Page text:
Paul. There's two parts to your question.
First, why are writes slow?
When you say you have large databases, you may want to clarify that with some numbers. The Microsoft teams have demonstrated multi-terabyte loads in less than an hour, but of course they're using high-end gear and specialized data warehousing techniques. I've been involved with data warehousing teams that regularly loaded so much data overnight that the transaction log drives had to be over a terabyte just to handle the quick bursts, but not a terabyte per hour.
To find out why writes are slow, you'll want to compare your load methods to data warehousing techniques. For example, have you tried using staging tables? Table partitioning? Data and log files on different arrays? If you're not sure where to start, check out my Perfmon tutorial to measure your system looking for bottlenecks:
Second, how do you scale out?
You asked how to set up multiple database servers so that one handles the bulk load while others handle reads and some writes. I would heavily, heavily caution against taking the multiple-servers-for-writes approach because it gets a lot more complicated quickly, but using multiple servers for reads is not uncommon.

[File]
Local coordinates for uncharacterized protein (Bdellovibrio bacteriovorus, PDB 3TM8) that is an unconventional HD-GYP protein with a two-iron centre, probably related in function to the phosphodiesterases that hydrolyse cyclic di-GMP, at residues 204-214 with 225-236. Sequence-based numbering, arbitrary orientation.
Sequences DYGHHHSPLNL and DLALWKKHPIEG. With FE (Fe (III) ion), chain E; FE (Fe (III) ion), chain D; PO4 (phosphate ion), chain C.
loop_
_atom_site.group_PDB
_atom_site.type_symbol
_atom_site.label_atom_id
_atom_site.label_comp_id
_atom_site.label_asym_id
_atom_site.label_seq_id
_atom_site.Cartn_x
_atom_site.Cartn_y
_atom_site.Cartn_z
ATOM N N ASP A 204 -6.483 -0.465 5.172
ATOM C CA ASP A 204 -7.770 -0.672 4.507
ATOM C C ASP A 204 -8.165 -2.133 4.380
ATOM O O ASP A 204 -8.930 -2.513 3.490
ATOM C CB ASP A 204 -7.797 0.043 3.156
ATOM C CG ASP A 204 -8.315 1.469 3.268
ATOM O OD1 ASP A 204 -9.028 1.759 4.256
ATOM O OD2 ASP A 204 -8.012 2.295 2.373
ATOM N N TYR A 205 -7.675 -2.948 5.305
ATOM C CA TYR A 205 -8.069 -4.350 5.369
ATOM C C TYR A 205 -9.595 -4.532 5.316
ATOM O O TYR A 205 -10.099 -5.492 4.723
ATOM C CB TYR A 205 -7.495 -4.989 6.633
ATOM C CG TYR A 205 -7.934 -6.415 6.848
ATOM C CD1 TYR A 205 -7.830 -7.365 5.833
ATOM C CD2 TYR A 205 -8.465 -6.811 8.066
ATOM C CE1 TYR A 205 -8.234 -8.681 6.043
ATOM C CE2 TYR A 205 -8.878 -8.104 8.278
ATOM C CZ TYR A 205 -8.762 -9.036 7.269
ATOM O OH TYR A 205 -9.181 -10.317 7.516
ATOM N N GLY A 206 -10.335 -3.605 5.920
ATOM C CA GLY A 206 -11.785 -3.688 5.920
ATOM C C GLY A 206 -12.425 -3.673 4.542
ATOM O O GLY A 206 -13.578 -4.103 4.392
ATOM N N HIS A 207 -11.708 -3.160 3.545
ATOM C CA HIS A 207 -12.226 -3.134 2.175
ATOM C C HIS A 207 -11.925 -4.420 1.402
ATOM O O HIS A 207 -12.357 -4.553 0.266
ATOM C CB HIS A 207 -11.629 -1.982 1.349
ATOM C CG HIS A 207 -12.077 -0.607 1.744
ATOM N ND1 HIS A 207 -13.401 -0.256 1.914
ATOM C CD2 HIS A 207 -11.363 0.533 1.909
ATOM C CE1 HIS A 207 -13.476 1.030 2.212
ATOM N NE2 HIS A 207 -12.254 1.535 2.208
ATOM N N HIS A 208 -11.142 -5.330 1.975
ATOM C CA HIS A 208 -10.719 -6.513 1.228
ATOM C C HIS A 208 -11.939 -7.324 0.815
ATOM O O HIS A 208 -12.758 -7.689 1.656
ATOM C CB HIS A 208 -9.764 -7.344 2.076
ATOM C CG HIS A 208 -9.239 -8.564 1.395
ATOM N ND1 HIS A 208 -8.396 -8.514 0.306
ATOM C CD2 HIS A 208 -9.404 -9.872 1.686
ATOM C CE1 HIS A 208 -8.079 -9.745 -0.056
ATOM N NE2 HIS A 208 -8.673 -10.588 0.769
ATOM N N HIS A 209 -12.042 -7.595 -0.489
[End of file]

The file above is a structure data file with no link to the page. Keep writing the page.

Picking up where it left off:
The easiest way to do it is with log shipping: every X minutes, the primary server takes a transaction log backup and then that log backup is applied to the read-only reporting server. There's some catches with this - the data is a little behind, and the restore process has to kick all connections out of the database to apply the restore. This can be a perfectly acceptable solution for things like data warehouses, where the end users want to keep running their own reports while the new day's data loads. You can simply not do transaction log restores while the data warehouse is loading, and the users can maintain connections the whole time.
To help find out what solution is right for you, consider adding the following to your question:
- The size of your database (GB/TB in size, # of millions of rows in the largest table that's having the writes)
- The size of your server & storage (a box with 10 drives has different solutions available than a box hooked up to a SAN)
- The method of loading data (is it single-record inserts, are you using bulk load, are you using table partitioning, etc)